It is not just pleasant to associate cockroache and ants with our kitchens and pantries, but wher heat and moisture and food are, there insects will be also, for they seem to enjoy a taste of high lif and to thrive on it. Keep the house clean, dry, an well aired, and all dish and cleaning cloths swee and fresh by washing and drying immediately afte use, with a weekly boiling in borax water; dispos carefully of all food, and then wage a war of es termination. This is all that will avail in an insecl infested house. Hunt out, if possible, the nest or breeding places of ants and saturate with boilin water or with kerosene. Wash all woodwork shelves, and drawers with carbolic-acid water am inject it into any crack or opening where the pest appear. It has been suggested that ants can b kept out of drawers and closets by a "dead line: drawn with a brush dipped in corrosive sublimat one ounce, muriate of ammonia two ounces, an water one pint, while a powder of tartar emetic dissolved in a saucer of water, seems to be effeetiv in driving them away. Sponges wet with sweet ened water attract them in large numbers, and when full should be plunged in boiling water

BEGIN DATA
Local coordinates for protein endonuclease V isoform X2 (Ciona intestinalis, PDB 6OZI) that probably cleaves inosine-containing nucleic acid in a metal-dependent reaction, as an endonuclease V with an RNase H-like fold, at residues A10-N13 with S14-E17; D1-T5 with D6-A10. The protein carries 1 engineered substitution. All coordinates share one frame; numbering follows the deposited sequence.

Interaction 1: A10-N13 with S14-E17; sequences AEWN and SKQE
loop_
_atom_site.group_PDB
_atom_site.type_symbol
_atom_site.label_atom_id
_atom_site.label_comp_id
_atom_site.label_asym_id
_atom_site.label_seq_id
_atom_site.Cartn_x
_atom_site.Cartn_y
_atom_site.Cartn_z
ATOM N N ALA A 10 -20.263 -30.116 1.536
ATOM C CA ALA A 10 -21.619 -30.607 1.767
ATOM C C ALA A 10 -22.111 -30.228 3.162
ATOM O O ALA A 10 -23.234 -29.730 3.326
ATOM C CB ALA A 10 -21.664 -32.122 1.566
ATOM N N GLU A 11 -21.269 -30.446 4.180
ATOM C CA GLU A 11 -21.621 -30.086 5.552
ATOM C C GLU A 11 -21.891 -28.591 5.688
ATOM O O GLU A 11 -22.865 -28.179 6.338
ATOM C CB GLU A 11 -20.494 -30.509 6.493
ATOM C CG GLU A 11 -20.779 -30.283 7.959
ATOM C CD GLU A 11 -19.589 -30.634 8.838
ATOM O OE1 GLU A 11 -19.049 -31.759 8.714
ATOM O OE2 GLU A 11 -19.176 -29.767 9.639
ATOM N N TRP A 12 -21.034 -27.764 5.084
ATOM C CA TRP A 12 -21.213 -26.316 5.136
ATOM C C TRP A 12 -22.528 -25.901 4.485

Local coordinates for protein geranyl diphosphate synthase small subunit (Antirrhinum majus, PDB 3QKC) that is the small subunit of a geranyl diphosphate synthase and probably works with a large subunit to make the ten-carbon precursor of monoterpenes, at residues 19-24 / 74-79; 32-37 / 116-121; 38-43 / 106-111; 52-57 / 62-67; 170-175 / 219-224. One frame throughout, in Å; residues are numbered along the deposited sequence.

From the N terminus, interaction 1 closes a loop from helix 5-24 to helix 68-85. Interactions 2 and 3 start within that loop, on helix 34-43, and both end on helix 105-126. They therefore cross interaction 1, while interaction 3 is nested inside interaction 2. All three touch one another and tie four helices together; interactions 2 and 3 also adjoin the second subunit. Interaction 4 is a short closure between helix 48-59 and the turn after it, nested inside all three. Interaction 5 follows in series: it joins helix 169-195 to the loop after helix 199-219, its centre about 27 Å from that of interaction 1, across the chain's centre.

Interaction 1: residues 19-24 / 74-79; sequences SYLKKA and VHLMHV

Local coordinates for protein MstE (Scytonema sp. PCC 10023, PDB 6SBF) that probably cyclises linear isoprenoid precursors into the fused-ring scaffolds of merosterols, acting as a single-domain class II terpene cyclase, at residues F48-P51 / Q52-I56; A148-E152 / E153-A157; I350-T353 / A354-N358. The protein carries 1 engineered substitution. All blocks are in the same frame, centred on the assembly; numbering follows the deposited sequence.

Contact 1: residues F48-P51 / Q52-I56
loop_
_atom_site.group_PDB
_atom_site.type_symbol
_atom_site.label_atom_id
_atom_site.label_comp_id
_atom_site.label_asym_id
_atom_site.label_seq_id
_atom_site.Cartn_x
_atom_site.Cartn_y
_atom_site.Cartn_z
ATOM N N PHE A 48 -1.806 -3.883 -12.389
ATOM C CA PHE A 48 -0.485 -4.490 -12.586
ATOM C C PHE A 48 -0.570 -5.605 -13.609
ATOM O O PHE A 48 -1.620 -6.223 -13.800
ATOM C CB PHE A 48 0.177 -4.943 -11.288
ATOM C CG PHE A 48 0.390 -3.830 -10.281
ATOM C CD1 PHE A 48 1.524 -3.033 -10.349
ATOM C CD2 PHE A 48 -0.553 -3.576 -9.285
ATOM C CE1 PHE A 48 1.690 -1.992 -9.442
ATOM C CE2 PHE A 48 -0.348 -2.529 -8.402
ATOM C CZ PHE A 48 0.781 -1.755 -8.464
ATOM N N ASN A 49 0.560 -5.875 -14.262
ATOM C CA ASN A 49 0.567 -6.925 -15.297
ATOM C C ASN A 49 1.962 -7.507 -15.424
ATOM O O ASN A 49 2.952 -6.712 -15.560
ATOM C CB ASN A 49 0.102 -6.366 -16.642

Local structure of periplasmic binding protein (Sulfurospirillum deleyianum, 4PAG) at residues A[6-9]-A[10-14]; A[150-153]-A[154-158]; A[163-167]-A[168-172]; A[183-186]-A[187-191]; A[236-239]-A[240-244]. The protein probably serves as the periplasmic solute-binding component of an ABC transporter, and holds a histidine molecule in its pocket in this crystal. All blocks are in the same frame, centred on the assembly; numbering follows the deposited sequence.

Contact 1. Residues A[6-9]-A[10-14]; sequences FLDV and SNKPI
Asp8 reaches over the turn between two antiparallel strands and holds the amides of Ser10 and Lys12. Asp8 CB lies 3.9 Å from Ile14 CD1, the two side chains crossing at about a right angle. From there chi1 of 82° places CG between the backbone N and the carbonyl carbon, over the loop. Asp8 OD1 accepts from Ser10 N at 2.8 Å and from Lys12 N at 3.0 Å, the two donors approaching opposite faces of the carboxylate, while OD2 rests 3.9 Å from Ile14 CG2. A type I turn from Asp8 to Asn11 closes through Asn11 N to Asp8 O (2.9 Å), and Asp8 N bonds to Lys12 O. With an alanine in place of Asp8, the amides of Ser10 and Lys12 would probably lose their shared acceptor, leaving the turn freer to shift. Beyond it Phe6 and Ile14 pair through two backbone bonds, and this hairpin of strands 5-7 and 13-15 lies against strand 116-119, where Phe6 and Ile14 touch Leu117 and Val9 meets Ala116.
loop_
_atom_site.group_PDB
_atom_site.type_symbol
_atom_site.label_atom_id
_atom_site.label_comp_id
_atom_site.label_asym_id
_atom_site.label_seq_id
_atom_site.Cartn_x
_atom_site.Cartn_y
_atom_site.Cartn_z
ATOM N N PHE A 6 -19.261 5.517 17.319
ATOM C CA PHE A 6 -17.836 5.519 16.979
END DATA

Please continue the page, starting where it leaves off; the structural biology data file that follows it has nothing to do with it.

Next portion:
Another successful "trap" is a plate thinly spread with lard, this also to be dropped into boiling water when filled. In order to protect the table from an invasion stand the legs in dishes of tar water to a epth of four inches. Ants have a decided distaste or the odors of pennyroyal and oil of cedar, a few rops of either on bits of cotton frequently sufficing drive them away entirely. As for cockroaches, here appear to be almost as many "extermina-ors" as there are housewives; but what is their oison in one home seems to make them wax and row fat in another. Borax and powdered sugar, cattered thickly over shelves and around base-oards and sink, is a favorite remedy with many, ut it is an unsightly mess, particularly in summer, when the sugar melts and becomes sticky. After 11, experience has demonstrated that the one really ffeetual method of extermination is to besiege the oaches in their own bailiwick - the pipes and woodwork about the sink - with a large bellows illed with a good, reliable insect powder. Exit oaches!